The NUJ has accused Newsquest of breaking pensions promises to staff and called on the company to ‘think again’ after management announce plans to close the final salary pension scheme.
The pensions scheme, which is already restricted to existing staff, was changed in 2007 when the company increased members’ contributions to the scheme. At the time members were led to believe that by paying more they would protect the scheme for the future. Now the company has plans to axe it.
Some members received the news about the changes at the end of Friday and others received a letter to their home address on Saturday morning.
Today the NUJ has called on the company to begin meaningful national collective consultation about any new changes.
Union members are to meet next week to co-ordinate their response.
Jeremy Dear, NUJ General Secretary, said “This is appalling news for dedicated and hard working journalists at Newsquest. The company should keep its hands off members’ pensions. Hard-working staff deserve a decent retirement and Newsquest should honour its previous commitments. We call on them to think again.”
Chris Morley, NUJ Northern & Midlands Organiser, said: "We are appalled that the company chose to sneak out an announcement of this magnitude to so many of its employees in such a manner.
"Our members will expect that the company, if it has valid reasons for wanting to shut the scheme to further build up of pensions, to be open and transparent and therefore to engage honourably with the recognised trade unions on a collective and therefore national basis, as other major media companies have done in similar situations.
"Our members will have many questions to ask about why this is necessary now when just three years ago an extremely painful process led to a phased 60 per cent increase in pension contributions by members of the scheme from 6% of salary to 10% to - in the company's words - 'produce what is hoped to be a long-term sustainable solution for members of the Scheme that avoids the Scheme being closed to future accrual'.
“We need to know what has caused the scheme's deficit to apparently double in that short time when employees were making such sacrifices to keep the scheme open.
"Many will feel this is the final betrayal by a company that has demanded huge cuts in employees' standards of living in the last few years as its UK profits have continued to flow across the Atlantic to feed the massive debt built up by Gannett to pay for its acquisition of Newsquest.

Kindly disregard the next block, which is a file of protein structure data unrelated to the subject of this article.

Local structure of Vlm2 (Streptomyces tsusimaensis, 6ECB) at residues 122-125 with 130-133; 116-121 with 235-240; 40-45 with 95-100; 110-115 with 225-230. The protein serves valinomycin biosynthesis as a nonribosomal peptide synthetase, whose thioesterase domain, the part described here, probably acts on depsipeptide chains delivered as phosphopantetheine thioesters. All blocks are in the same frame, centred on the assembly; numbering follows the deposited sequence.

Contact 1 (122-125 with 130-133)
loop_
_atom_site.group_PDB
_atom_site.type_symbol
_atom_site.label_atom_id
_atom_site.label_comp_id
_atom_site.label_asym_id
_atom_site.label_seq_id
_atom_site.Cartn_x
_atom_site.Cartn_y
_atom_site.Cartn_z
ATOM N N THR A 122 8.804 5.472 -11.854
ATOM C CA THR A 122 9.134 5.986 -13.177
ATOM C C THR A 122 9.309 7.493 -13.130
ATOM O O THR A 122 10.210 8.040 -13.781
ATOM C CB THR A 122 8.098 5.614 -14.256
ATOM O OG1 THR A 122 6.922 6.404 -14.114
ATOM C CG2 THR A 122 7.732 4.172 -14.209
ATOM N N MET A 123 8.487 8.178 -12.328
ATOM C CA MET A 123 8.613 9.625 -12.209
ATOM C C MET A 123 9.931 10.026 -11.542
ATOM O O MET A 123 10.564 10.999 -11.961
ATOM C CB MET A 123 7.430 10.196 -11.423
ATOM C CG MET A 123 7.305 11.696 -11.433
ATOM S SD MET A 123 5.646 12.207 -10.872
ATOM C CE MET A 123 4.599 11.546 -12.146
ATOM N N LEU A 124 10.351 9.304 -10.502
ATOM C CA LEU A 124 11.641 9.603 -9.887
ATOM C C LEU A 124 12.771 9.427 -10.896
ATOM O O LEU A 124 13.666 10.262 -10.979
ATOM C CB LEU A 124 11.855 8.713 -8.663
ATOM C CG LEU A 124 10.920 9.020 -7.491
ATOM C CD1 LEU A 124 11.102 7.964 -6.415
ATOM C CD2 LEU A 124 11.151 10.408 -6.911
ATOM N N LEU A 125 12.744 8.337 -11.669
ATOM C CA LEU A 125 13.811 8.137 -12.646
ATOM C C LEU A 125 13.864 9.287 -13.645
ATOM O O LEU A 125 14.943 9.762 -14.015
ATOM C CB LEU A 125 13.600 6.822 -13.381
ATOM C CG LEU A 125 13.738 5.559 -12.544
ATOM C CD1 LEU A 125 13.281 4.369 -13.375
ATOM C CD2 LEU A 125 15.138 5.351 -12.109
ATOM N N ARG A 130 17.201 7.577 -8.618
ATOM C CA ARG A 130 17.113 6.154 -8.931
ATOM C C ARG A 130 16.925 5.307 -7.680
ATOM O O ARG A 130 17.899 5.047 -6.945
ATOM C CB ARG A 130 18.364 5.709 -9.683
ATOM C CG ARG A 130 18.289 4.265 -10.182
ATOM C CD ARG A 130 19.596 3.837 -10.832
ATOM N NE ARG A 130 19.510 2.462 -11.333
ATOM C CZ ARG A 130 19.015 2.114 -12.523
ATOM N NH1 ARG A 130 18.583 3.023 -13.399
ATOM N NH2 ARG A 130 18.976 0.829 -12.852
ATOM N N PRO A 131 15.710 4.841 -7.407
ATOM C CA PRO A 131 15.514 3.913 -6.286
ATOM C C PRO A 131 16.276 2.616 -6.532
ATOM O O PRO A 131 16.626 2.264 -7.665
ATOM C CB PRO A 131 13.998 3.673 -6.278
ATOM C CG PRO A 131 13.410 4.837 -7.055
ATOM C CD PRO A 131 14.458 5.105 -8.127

"Chapels up and the country will be meeting to discuss how to respond collectively to this latest morale-sapping blow to their members."
Bob Smith, father of the NUJ's Newsquest group chapel and father of chapel at Newsquest Bradford, said: "These plans represent a huge blow to Newsquest's loyal staff who have helped the company weather the worst recession in living memory.
"Journalists' pay has been frozen for two years after the company tore up pay agreements without consultation. Now, NUJ members face losing thousands of pounds in retirement as their pensions are effectively frozen too.
"Sadly, the company's commitment to its staff has not matched that of its workers to Newsquest and journalism. It continues to earn handsome profits for its shareholders while treating its main assets - its employees - with disdain.
"Back in 2007 it asked our members to increase their pension contributions by one per cent each year and that was supposed to put the pension fund on an even footing. Its trustees said at the time: 'The trustees regret the company's view that changes in the way pension benefits are accumulated needs to change in the future, although they recognise that the cost of pension provision is increasing and is likely to do so. They also recognise that the company must be willing and able to make its contribution to ensure pensions continue to be provided at the agreed level.
"'The trustees will continue to work vigorously to ensure these benefits are safeguarded.
"'It is not possible to accurately predict any changes in future years but the current amendments are designed to put the scheme on a long-term sustainable basis and help the company and trustees achieve their sincere intention of continuing to provide a final-salary pension scheme for members of the Newsquest Pension Scheme'.
"Less than a year later, the trustees decided to sink 10 per cent of the pension scheme's assets into two hedge funds - a figure five times higher than most pension funds' holding in such funds - just as the world financial crisis reached a peak.
"Now, Newsquest plans to pull out of final-salary pension provision and leave its staff worse off in their old age.
"The company should return the loyalty its staff have shown and reconsider this short-sighted decision."